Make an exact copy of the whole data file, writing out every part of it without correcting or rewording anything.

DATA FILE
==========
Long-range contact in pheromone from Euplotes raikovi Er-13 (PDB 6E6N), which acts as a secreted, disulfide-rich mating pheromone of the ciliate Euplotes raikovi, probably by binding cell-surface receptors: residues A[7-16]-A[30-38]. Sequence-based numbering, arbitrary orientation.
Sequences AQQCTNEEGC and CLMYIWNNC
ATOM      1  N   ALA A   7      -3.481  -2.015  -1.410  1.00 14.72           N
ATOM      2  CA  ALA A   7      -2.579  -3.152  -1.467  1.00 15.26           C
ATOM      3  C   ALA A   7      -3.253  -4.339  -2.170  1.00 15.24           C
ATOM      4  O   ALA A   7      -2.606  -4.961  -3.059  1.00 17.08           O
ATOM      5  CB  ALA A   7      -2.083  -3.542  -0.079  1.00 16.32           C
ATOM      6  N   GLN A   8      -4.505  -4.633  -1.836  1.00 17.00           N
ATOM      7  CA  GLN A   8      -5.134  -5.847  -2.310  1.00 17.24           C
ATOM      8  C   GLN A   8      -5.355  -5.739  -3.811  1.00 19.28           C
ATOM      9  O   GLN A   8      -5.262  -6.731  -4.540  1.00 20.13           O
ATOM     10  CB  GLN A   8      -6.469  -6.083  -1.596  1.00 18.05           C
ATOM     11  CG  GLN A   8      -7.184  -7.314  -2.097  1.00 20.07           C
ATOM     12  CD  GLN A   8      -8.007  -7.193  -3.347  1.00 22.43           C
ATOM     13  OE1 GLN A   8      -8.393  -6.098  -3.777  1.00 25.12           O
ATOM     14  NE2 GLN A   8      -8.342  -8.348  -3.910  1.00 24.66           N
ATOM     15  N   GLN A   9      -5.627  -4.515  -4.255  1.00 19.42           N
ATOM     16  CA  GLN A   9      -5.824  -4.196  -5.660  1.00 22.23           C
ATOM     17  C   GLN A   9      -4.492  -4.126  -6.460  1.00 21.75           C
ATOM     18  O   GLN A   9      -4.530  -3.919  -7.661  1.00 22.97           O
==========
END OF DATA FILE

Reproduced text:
Long-range contact in pheromone from Euplotes raikovi Er-13 (PDB 6E6N), which acts as a secreted, disulfide-rich mating pheromone of the ciliate Euplotes raikovi, probably by binding cell-surface receptors: residues A[7-16]-A[30-38]. Sequence-based numbering, arbitrary orientation.
Sequences AQQCTNEEGC and CLMYIWNNC
ATOM      1  N   ALA A   7      -3.481  -2.015  -1.410  1.00 14.72           N
ATOM      2  CA  ALA A   7      -2.579  -3.152  -1.467  1.00 15.26           C
ATOM      3  C   ALA A   7      -3.253  -4.339  -2.170  1.00 15.24           C
ATOM      4  O   ALA A   7      -2.606  -4.961  -3.059  1.00 17.08           O
ATOM      5  CB  ALA A   7      -2.083  -3.542  -0.079  1.00 16.32           C
ATOM      6  N   GLN A   8      -4.505  -4.633  -1.836  1.00 17.00           N
ATOM      7  CA  GLN A   8      -5.134  -5.847  -2.310  1.00 17.24           C
ATOM      8  C   GLN A   8      -5.355  -5.739  -3.811  1.00 19.28           C
ATOM      9  O   GLN A   8      -5.262  -6.731  -4.540  1.00 20.13           O
ATOM     10  CB  GLN A   8      -6.469  -6.083  -1.596  1.00 18.05           C
ATOM     11  CG  GLN A   8      -7.184  -7.314  -2.097  1.00 20.07           C
ATOM     12  CD  GLN A   8      -8.007  -7.193  -3.347  1.00 22.43           C
ATOM     13  OE1 GLN A   8      -8.393  -6.098  -3.777  1.00 25.12           O
ATOM     14  NE2 GLN A   8      -8.342  -8.348  -3.910  1.00 24.66           N
ATOM     15  N   GLN A   9      -5.627  -4.515  -4.255  1.00 19.42           N
ATOM     16  CA  GLN A   9      -5.824  -4.196  -5.660  1.00 22.23           C
ATOM     17  C   GLN A   9      -4.492  -4.126  -6.460  1.00 21.75           C
ATOM     18  O   GLN A   9      -4.530  -3.919  -7.661  1.00 22.97           O